After a diagnosis of ovarian cancer, there may be a number of practical things to think about. These may include the cost of treatment and support, travel and accommodation costs, or childcare.
Concern about practical issues can affect how a woman feels, especially if it interrupts her daily activities. Some women worry about who will look after the children or another family member while they are in hospital, or how they will cope financially if they are unable to work. Sometimes women feel guilty about the impact of their cancer and its treatment on the family.
Cost of treatments
The cost will depend upon whether you are treated in the public or private system; are working and have to take time off; live in a rural area and need to travel for treatment; and have private health insurance.
A social worker or welfare worker can give you information about what financial and practical support services are available (your nurse or another member of your healthcare team can tell you how to access a social worker or welfare worker).
Talk to your local Medicare office about the 'safety net' on costs of medications and medical bills
Government-assisted travel schemes
Women who need to have treatment in a hospital far away from home may be able to get help with the cost of accommodation and travel. Each state and territory has a government-funded scheme to help patients who have to travel long distances to obtain specialist treatment that is not available locally.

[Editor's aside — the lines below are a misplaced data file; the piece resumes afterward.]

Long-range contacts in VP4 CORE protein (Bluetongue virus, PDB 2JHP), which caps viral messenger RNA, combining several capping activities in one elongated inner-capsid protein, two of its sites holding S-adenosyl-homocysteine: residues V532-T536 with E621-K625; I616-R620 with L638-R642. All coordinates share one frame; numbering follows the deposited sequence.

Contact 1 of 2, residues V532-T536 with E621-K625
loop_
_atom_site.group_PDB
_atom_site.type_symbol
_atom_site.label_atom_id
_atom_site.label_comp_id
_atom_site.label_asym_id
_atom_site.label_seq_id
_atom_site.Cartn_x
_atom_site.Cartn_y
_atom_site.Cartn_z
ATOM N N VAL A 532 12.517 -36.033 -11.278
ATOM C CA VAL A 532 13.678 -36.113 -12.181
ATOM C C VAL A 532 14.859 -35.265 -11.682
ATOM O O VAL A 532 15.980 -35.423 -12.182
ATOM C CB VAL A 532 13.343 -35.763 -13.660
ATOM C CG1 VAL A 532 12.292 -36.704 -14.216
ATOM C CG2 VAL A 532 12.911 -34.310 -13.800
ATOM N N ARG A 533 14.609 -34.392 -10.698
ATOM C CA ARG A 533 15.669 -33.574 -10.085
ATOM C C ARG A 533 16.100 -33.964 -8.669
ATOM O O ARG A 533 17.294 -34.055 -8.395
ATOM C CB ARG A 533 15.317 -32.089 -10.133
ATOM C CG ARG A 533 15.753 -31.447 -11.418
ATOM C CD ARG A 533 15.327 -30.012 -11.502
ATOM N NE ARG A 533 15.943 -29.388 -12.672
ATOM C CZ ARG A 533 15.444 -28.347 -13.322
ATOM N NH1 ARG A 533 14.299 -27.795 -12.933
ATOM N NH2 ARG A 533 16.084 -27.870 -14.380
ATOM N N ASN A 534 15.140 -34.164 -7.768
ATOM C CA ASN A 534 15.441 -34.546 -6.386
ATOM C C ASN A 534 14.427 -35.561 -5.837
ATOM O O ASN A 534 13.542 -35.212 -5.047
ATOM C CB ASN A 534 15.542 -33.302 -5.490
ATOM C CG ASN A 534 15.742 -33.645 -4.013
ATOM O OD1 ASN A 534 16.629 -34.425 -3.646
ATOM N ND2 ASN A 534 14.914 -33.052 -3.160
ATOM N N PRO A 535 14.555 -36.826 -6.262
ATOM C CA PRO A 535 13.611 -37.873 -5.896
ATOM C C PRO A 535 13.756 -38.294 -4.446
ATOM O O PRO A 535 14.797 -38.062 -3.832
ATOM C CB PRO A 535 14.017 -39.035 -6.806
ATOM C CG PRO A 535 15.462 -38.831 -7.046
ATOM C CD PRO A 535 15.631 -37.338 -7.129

The names for these schemes vary but may include:
- Patient-Assisted Travel Scheme (PATS) - (WA)
- Transport for Health - Isolated Patient Transport and Accommodation Assistance Scheme (IPTAAS) - (NSW)
- Interstate Patients Transport and Accommodation Service (IPTAS) - (ACT)
Depending on a woman's individual situation and where she lives, assistance with childcare, meals and general home help may also be available. Some women may be eligible for a sickness allowance while having treatment.
Sources of information about financial and practical help include:
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Last reviewed: December 2017